Echtra's most compositionally complex effort, and one that further announces the project's growing distance from the confines of black metal. For me Echtra's strongest aesthetic choice was their embrace of repetition as a means to an end, a blunt force demand on the listener to peek at transcendence and illumination from underneath the cloth of belligerence; on "Paragate" that reliance on repetition is dismissed in order to explore deeper juxtapositions of acoustic and electric, the natural and the modern, with the hope of attaining that same stylization by way of blackened atmospherics and brittle textures. For the most part the record succeeds, showcasing a new level of intensity to Echtra's approach as well a hitherto ignored dreaminess that recalls the blurry work of Troum or Vomir.
"Paragate" is split in to two parts of equal length. "Paragate I" opens up with sharply plucked single notes on an acoustic guitar, a vaguely melodic pattern that both cycles and obfuscates. While acoustic guitars have certainly been a part of Echtra's arsenal, here their presence seems to associate the project more with sister band Fearthainne as opposed to parent project Fauna; there is a sparseness and openness here that veers far from Fauna's crushing assaults, despite similar ideologies. Nature and its fetishization remain the key concern throughout the record, instilling a sense of deep wanderlust and impending dislocality across its measured length. As "Paragate I" progresses you feel like you're wandering deeper into an ever-enshrouded swath of forest, the canopy closing over your head, reducing the touches of the outside to nothing other than memory. The tone is oppressive and little else; there's a fetid warmth and stank to the track that betrays images of moss-covered ancient stones and forgotten hollows grown over with vegetation. The ultimate effect is a shrinking sensation, a reduction in both physical and psychic size that hammers home Echtra's point perfectly. Mankind simply cannot compete with the majesty of the natural world; we are hopelessly outgrown and can be overcome within moments. There are still places in the world that will swallow you; there are still moments in the psychic strain that will rip apart the astral makeup of a human being. Echtra create a swirl of sound in "Paragate I" to paint that reduction; the ten minutes of gale force guitar vomit that closes the track create an appropriately grey sense of psychedelia that points to pure eradication and pointillism.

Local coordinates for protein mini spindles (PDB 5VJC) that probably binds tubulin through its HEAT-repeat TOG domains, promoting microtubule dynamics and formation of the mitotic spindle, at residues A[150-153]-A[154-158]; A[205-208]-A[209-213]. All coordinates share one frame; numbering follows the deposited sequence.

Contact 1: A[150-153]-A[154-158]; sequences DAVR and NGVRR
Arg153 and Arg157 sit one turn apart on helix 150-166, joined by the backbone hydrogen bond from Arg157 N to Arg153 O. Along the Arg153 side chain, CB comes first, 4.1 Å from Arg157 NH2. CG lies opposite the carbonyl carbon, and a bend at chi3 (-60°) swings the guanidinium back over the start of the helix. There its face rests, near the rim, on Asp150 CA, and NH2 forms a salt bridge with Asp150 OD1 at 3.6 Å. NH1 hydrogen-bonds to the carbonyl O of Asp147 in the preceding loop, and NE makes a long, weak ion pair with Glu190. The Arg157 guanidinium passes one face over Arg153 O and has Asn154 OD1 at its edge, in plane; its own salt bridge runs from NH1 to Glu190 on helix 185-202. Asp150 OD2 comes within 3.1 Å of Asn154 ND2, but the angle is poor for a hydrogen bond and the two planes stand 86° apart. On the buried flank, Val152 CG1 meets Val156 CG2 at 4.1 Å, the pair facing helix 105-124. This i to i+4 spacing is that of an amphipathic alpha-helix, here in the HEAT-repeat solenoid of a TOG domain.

"Paragate II" offers some respite from the onslaught, opening with a delicate blend of acoustic and electric guitar that is at once beautiful and elegiac. Each sound serves the other; the dance is eternal and destined, so that nary a misstep will be heard. The evocation is intricate and balanced, the spell one of deep enchantment and intoxication. The vestige of black metal hangs thick across "Paragate II"; when the guitars finally come roaring in amid clattering drums and cloudy swooning melodicism the feeling is one of triumphant return. The passage's brevity only heightens its efficacy; a full 23 minutes of Echtra's full-on torrent would only minimize its power. The goal here isn't total hypnotism as on the masterful "Burn It All Away" or the progressive-leaning "A War for Wonder"; instead it's a seduction, a temptation into the forest of illusions and hexes that Echtra inhabits. The meserizations will come of their own accord-the only rabbit hole here is one of bleak and utter shadow, a trip into the endless nightmares of dissonant earthscreams and rupturing fault lines. The break is the totality, the sonics the gauze. Everything here is appropriately hazy and hidden, demanding focus and deep-listening technique to weed out the meaning.
With "Paragate" Echtra have set a new standard for themselves and the Cascadian community they hail from. It simply isn't enough to nod out and ride the hypnotic wave; there has to be something deeper in the mists. Echtra realizes this and has performed a constant transmogrification of their sound, resulting in records of ever-growing complexity and thematic richness. Whether more infantile projects can follow suit is an unknown; the bar has been set almost impossibly high. An ethereal moment for USBM, and one which will hopefully inspire greater creative leaps within the genre as a whole. Recommended.